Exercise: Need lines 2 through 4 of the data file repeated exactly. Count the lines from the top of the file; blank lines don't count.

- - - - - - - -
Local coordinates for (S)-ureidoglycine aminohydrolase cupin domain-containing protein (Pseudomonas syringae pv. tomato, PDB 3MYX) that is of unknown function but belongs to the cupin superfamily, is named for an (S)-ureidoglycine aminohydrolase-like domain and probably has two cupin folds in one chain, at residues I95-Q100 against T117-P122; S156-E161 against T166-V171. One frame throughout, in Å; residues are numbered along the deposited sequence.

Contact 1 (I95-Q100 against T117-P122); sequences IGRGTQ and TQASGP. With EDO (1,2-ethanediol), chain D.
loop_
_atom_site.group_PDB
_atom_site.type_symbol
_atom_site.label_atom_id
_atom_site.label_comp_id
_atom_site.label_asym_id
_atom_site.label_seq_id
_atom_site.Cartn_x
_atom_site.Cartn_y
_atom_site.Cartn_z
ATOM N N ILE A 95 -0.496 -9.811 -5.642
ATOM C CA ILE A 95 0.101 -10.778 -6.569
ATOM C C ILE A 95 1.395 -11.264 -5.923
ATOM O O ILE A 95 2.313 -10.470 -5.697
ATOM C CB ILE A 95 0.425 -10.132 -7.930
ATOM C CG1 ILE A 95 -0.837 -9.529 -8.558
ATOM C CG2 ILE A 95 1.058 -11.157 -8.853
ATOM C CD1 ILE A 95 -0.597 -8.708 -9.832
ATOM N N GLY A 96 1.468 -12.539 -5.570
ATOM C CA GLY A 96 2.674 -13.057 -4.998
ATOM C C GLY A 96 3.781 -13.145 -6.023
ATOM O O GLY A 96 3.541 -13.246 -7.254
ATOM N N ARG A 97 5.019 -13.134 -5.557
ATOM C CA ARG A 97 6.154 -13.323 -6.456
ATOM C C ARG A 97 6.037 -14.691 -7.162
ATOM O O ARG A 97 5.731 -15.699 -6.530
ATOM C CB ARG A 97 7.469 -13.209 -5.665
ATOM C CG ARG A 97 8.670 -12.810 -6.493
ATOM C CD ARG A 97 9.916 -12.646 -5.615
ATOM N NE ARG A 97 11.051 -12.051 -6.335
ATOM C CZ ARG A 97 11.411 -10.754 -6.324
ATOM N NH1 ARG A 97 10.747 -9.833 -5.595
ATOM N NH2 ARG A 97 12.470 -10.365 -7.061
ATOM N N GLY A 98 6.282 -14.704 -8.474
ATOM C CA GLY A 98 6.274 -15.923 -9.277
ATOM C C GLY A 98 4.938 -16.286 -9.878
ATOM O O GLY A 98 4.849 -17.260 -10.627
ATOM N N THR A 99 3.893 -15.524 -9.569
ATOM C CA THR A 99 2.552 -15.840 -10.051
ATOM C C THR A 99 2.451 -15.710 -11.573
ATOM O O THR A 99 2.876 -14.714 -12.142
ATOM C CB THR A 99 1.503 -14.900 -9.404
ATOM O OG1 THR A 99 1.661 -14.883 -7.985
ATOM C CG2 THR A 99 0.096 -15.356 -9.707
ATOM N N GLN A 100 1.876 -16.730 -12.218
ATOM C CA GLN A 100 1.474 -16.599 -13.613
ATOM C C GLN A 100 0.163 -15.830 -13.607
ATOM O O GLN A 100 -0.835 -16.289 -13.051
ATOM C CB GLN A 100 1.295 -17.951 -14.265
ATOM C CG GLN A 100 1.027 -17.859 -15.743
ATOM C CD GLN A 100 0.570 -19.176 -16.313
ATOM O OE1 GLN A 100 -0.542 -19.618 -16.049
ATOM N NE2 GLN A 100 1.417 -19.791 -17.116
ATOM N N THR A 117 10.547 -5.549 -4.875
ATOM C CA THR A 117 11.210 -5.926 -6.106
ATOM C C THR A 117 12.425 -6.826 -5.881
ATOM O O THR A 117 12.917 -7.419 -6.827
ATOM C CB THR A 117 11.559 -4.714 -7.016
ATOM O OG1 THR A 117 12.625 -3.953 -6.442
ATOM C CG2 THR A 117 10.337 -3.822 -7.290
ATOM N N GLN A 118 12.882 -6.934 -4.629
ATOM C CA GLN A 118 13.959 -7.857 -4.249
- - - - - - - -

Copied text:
Contact 1 (I95-Q100 against T117-P122); sequences IGRGTQ and TQASGP. With EDO (1,2-ethanediol), chain D.
loop_
_atom_site.group_PDB